3. Member-Level Threat Modeling
      6. Additional Testing Tricks and Techniques
        1. Exception Handlers: Using try-catch
        2. Return Values
        3. Nested Objects
        4. Control Persistence – Browser Helper Objects (BHOs)
        5. Server Redirection
        6. Bypassing Browser Security Settings
        7. Namespaces and Behaviors
    2. ActiveX Control Testing Walkthrough
      1. Clear
      2. ClipboardCopy
      3. ClipboardPaste
      4. InvokeRTFEditor
        1. How Can an Attacker Specify the Editor InvokeRTFEditor Uses?
        2. Can an Attacker Bypass the Prompt?
        3. Can an Attacker Spoof the Prompt?
        4. How Is the Editor Launched?
        5. Which Component Creates the TomCC9.tmp File?
        6. Where Is the TomCC9.tmp File Stored?
        7. Is Data from the Control Pumped into the Editor? How?
        8. But Wait, There Is More!
      5. LoadRTF
      6. NumChars
      7. RTFEditor Property
      8. RTFEditor PARAM
      9. RTFEditorOverride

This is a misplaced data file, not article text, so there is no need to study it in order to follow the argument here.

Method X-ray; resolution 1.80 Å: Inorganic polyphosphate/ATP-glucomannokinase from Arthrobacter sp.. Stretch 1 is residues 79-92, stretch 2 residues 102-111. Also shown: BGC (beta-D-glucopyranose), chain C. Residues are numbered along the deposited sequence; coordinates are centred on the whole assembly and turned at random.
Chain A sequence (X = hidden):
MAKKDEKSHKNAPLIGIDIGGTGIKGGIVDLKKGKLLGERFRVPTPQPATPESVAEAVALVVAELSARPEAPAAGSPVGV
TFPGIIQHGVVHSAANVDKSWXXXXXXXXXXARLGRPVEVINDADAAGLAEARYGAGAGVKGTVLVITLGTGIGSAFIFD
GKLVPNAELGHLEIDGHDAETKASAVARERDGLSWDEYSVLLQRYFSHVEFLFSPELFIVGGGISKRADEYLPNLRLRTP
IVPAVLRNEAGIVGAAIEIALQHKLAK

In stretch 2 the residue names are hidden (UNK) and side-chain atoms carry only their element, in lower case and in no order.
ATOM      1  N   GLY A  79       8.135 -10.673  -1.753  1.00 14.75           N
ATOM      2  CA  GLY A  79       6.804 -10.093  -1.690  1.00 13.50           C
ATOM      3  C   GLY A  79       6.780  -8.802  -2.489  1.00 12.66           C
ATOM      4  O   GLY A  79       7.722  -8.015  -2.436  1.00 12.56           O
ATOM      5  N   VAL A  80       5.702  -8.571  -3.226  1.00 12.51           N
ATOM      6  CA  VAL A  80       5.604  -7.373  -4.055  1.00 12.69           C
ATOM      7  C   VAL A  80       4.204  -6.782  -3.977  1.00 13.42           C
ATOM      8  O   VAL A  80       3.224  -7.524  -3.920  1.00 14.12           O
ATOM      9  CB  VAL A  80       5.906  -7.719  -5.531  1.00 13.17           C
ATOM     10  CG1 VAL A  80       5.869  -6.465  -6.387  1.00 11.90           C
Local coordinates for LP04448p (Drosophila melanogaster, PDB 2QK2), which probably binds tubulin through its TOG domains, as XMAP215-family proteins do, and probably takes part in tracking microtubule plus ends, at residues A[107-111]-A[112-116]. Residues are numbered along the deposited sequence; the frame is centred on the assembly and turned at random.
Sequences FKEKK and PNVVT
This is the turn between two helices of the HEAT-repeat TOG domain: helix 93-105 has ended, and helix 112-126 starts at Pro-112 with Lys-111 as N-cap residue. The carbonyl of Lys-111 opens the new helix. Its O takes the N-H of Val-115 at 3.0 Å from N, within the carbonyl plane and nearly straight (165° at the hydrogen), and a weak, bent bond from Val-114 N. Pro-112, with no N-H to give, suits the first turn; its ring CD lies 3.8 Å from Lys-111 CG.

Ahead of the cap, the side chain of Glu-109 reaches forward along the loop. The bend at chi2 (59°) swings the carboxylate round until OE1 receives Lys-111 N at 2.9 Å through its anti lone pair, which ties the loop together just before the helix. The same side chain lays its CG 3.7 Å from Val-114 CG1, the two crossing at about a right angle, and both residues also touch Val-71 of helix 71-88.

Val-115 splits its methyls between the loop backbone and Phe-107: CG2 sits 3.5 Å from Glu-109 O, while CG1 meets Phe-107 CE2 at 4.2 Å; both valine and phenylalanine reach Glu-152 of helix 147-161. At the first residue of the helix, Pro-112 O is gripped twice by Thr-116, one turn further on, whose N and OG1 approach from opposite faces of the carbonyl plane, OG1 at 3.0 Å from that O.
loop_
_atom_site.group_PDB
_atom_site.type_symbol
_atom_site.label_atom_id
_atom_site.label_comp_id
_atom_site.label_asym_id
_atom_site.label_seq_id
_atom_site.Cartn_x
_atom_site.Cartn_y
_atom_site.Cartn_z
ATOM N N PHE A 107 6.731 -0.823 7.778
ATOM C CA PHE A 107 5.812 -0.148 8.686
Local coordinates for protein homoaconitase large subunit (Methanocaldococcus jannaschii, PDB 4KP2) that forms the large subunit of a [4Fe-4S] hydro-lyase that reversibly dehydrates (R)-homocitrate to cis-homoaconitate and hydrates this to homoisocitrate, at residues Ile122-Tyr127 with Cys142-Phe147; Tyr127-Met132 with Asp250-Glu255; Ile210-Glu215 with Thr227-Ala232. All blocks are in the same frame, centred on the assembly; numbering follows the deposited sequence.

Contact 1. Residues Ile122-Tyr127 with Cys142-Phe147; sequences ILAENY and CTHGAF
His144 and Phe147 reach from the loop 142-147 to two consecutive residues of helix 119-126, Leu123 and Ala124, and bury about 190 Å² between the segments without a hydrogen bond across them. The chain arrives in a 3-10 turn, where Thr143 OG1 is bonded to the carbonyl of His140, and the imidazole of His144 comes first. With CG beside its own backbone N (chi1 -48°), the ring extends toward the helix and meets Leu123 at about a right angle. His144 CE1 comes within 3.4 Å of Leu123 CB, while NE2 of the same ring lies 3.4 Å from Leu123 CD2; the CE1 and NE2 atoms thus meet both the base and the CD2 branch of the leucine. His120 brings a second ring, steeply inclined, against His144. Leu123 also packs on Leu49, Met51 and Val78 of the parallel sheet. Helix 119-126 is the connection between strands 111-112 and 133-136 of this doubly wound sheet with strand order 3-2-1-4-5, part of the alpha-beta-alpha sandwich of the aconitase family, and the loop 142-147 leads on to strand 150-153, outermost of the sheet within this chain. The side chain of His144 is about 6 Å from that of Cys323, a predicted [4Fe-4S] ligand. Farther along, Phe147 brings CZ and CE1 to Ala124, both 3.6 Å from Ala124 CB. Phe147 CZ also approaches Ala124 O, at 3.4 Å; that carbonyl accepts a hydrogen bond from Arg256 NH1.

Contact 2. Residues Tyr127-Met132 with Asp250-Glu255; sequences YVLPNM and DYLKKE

10. Challenge
    3. Testing Tips
    4. Summary
  24. 19. Additional Repurposing Attacks
    1. Understanding Document Formats That Request External Data
      1. Common Mitigation for Document Formats Requesting External Data
      2. Testing Document Formats That Request External Data
    2. Web Pages Requesting External Data
      1. CSRF Through Query String URLs
      2. CSRF Through POST Data
      3. Common Ways to Prevent CSRF Attacks
      4. CSRF Through SOAP Data
      5. Testing for CSRF Attacks
    3. Understanding Repurposing of Window and Thread Messages
      1. Testing for Shatter Attacks
    4. Summary
  25. 20. Reporting Security Bugs
    1. Reporting the Issue
    2. Contacting the Vendor